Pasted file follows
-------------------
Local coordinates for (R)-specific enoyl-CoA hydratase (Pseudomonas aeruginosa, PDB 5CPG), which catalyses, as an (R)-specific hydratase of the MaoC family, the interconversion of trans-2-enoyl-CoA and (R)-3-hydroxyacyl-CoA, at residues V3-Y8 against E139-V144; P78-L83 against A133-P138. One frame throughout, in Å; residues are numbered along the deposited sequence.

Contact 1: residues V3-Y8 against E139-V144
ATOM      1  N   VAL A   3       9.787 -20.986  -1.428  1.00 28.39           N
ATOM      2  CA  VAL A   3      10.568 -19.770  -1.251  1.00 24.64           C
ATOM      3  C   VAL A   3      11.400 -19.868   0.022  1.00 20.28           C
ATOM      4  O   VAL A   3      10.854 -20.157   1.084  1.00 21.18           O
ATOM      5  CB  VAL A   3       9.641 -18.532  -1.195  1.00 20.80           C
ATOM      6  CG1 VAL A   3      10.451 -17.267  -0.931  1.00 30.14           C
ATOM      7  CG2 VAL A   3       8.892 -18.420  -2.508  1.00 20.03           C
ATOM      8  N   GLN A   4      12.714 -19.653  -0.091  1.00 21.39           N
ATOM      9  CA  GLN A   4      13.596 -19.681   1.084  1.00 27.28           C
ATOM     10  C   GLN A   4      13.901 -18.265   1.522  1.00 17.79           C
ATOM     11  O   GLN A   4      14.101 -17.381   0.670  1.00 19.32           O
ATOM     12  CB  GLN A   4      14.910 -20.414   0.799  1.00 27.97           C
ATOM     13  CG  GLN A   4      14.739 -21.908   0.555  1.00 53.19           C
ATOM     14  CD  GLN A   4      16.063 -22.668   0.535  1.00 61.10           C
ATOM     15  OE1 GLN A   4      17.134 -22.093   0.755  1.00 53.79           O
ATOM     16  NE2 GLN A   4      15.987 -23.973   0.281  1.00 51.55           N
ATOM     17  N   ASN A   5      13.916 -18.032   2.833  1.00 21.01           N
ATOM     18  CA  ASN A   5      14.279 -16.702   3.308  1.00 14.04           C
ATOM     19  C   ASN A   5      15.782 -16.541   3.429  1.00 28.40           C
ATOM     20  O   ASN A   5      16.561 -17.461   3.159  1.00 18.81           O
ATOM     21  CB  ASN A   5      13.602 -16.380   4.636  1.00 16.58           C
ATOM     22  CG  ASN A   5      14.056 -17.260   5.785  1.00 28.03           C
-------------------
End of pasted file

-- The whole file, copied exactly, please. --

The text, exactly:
Local coordinates for (R)-specific enoyl-CoA hydratase (Pseudomonas aeruginosa, PDB 5CPG), which catalyses, as an (R)-specific hydratase of the MaoC family, the interconversion of trans-2-enoyl-CoA and (R)-3-hydroxyacyl-CoA, at residues V3-Y8 against E139-V144; P78-L83 against A133-P138. One frame throughout, in Å; residues are numbered along the deposited sequence.

Contact 1: residues V3-Y8 against E139-V144
ATOM      1  N   VAL A   3       9.787 -20.986  -1.428  1.00 28.39           N
ATOM      2  CA  VAL A   3      10.568 -19.770  -1.251  1.00 24.64           C
ATOM      3  C   VAL A   3      11.400 -19.868   0.022  1.00 20.28           C
ATOM      4  O   VAL A   3      10.854 -20.157   1.084  1.00 21.18           O
ATOM      5  CB  VAL A   3       9.641 -18.532  -1.195  1.00 20.80           C
ATOM      6  CG1 VAL A   3      10.451 -17.267  -0.931  1.00 30.14           C
ATOM      7  CG2 VAL A   3       8.892 -18.420  -2.508  1.00 20.03           C
ATOM      8  N   GLN A   4      12.714 -19.653  -0.091  1.00 21.39           N
ATOM      9  CA  GLN A   4      13.596 -19.681   1.084  1.00 27.28           C
ATOM     10  C   GLN A   4      13.901 -18.265   1.522  1.00 17.79           C
ATOM     11  O   GLN A   4      14.101 -17.381   0.670  1.00 19.32           O
ATOM     12  CB  GLN A   4      14.910 -20.414   0.799  1.00 27.97           C
ATOM     13  CG  GLN A   4      14.739 -21.908   0.555  1.00 53.19           C
ATOM     14  CD  GLN A   4      16.063 -22.668   0.535  1.00 61.10           C
ATOM     15  OE1 GLN A   4      17.134 -22.093   0.755  1.00 53.79           O
ATOM     16  NE2 GLN A   4      15.987 -23.973   0.281  1.00 51.55           N
ATOM     17  N   ASN A   5      13.916 -18.032   2.833  1.00 21.01           N
ATOM     18  CA  ASN A   5      14.279 -16.702   3.308  1.00 14.04           C
ATOM     19  C   ASN A   5      15.782 -16.541   3.429  1.00 28.40           C
ATOM     20  O   ASN A   5      16.561 -17.461   3.159  1.00 18.81           O
ATOM     21  CB  ASN A   5      13.602 -16.380   4.636  1.00 16.58           C
ATOM     22  CG  ASN A   5      14.056 -17.260   5.785  1.00 28.03           C